• Installation requires pavement cut.
  • Improper installation decreases pavement life.
  • Installation and maintenance require lane closure.
  • Models with small detection zones require multiple units for full lane detection.
Magnetic (Induction or search coil magnetometer)
  • Can be used where loops are not feasible (e.g., bridge decks).
  • Some models are installed under roadway without need for pavement cuts. However, boring under roadway is required.
  • Insensitive to inclement weather such as snow, rain, and fog.
  • Less susceptible than loops to stresses of traffic.
  • Installation requires pavement cut or tunneling under roadway.
  • Cannot detect stopped vehicles unless special sensor layouts and signal processing software are used.
Microwave Radar
  • Typically insensitive to inclement weather at the relatively short ranges encountered in traffic management applications.
  • Direct measurement of speed.
  • Multiple lane operation available.
  • CW Doppler sensors cannot detect stopped vehicles.
Active Infrared (Laser radar)
  • Transmits multiple beams for accurate measurement of vehicle position, speed, and class.
  • Multiple lane operation available.
  • Operation may be affected by fog when visibility is less than 20 ft (6 m) or blowing snow is present.
  • Installation and maintenance, including periodic lens cleaning, require lane closure.
Passive Infrared
  • Multizone passive sensors measure speed.
  • Passive sensor may have reduced vehicle sensitivity in heavy rain, snow & dense fog.
  • Some models not recommended for presence detection.
  • Multiple lane operation available.
  • Capable of overheight vehicle detection.
  • Large Japanese experience base.
  • Environmental conditions such as temperature change and extreme air turbulence can affect performance. Temperature compensation is built into some models.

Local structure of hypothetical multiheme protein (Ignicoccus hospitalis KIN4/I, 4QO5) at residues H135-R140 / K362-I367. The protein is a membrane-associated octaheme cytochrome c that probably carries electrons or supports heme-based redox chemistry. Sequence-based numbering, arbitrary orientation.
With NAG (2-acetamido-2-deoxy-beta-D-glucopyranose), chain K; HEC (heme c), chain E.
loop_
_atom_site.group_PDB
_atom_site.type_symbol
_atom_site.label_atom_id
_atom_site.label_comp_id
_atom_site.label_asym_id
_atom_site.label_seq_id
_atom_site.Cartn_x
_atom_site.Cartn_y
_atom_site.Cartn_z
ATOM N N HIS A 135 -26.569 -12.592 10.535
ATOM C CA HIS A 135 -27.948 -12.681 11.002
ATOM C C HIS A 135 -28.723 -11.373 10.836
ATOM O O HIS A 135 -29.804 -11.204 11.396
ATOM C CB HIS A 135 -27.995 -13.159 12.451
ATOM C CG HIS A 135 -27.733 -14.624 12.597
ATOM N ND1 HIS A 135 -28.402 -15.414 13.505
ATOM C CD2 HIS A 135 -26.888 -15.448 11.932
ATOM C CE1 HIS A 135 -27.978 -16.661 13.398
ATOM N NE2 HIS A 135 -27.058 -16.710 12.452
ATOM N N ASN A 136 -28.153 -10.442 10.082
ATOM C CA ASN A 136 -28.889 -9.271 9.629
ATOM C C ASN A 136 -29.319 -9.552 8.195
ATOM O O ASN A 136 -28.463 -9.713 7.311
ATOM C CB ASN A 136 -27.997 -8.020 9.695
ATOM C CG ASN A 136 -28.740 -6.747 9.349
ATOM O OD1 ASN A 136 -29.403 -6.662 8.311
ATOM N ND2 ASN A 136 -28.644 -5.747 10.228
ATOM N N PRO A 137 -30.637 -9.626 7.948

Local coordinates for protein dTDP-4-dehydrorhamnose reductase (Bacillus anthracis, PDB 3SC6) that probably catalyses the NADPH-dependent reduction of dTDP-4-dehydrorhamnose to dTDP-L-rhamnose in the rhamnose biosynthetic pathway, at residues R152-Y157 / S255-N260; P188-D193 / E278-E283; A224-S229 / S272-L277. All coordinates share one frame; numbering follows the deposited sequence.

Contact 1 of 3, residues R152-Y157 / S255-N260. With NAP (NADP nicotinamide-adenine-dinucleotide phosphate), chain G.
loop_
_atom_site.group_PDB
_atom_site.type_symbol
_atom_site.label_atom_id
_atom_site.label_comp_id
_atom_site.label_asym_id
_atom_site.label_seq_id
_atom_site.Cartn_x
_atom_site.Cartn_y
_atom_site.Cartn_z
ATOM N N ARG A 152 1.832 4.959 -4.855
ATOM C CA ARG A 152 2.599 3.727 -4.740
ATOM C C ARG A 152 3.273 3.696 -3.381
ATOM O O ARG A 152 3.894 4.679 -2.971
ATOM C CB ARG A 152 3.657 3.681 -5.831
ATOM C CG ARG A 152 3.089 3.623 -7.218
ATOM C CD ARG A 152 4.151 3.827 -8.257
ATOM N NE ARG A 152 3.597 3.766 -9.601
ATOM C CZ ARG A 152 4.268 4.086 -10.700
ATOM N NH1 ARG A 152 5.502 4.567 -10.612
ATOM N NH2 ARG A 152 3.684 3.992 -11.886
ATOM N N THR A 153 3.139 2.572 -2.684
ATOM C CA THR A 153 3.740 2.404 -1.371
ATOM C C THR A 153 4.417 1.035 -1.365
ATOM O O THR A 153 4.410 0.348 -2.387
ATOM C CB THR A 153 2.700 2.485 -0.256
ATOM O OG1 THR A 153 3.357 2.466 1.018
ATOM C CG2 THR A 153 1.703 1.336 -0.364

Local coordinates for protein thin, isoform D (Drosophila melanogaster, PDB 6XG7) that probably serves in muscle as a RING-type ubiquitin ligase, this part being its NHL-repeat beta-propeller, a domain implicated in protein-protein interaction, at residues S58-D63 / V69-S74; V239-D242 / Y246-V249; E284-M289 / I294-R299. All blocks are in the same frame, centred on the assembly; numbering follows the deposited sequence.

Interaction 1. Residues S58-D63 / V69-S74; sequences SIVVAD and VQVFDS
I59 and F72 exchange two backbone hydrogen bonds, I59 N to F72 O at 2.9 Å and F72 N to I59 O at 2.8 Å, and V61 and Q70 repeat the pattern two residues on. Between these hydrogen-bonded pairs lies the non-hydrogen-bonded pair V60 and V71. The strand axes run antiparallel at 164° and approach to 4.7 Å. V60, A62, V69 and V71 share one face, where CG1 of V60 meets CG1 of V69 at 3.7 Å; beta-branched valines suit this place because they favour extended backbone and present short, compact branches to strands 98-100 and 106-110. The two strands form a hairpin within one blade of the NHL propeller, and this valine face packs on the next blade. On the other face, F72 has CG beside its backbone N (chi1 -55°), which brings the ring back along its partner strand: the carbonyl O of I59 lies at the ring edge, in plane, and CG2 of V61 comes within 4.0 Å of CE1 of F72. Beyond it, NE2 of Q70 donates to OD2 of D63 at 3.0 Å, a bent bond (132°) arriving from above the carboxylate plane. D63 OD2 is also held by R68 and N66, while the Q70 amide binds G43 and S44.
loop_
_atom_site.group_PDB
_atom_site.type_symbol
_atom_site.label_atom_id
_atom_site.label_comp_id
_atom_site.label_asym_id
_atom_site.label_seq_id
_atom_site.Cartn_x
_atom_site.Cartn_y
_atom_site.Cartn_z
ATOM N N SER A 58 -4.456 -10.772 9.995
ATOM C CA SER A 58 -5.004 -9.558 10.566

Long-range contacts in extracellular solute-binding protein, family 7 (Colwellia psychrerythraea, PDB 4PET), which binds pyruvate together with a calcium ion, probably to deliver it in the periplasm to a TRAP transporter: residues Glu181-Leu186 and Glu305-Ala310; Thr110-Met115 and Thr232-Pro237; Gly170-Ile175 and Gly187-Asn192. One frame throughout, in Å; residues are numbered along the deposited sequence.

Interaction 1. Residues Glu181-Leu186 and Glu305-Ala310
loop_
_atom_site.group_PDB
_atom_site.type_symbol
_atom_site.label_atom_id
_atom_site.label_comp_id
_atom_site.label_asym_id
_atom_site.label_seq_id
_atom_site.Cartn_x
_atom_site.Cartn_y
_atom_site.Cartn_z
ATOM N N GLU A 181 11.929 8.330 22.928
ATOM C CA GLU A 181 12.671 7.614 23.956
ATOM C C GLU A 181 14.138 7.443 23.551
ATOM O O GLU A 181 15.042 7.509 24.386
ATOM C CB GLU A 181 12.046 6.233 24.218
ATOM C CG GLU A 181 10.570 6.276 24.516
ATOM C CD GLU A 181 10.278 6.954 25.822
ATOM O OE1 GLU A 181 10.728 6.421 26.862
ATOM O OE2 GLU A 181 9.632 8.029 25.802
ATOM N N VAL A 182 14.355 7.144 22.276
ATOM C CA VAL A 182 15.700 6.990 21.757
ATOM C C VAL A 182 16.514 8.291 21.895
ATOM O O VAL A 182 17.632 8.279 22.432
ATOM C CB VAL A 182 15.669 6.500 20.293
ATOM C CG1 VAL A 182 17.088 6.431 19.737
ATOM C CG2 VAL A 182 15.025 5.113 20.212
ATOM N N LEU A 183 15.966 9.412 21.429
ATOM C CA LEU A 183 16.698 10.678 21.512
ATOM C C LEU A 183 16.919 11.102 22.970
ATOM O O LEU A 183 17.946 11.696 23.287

• Large pulse repetition periods may degrade occupancy measurement on freeways with vehicles traveling at moderate to high speeds.
  • Passive detection.
  • Insensitive to precipitation.
  • Multiple lane operation available in some models.
  • Cold temperatures may affect vehicle count accuracy.
  • Specific models are not recommended with slow moving vehicles in stop-and-go traffic.
Video Image Processor
  • Monitors multiple lanes and multiple detection zones/lane.
  • Easy to add and modify detection zones.
  • Rich array of data available.
  • Provides wide-area detection when information gathered at one camera location can be linked to another.
  • Installation and maintenance, including periodic lens cleaning, require lane closure when camera is mounted over roadway (lane closure may not be required when camera is mounted at side of roadway)
  • Performance affected by inclement weather such as fog, rain, and snow; vehicle shadows; vehicle projection into adjacent lanes; occlusion; day-to-night transition; vehicle/road contrast; and water, salt grime, icicles, and cobwebs on camera lens.
  • Requires 50- to 70-ft (15- to 21-m) camera mounting height (in a side-mounting configuration) for optimum presence detection and speed measurement.
  • Some models susceptible to camera motion caused by strong winds or vibration of camera mounting structure.
  • Generally cost-effective when many detection zones within the camera field-of-view or specialized data are required.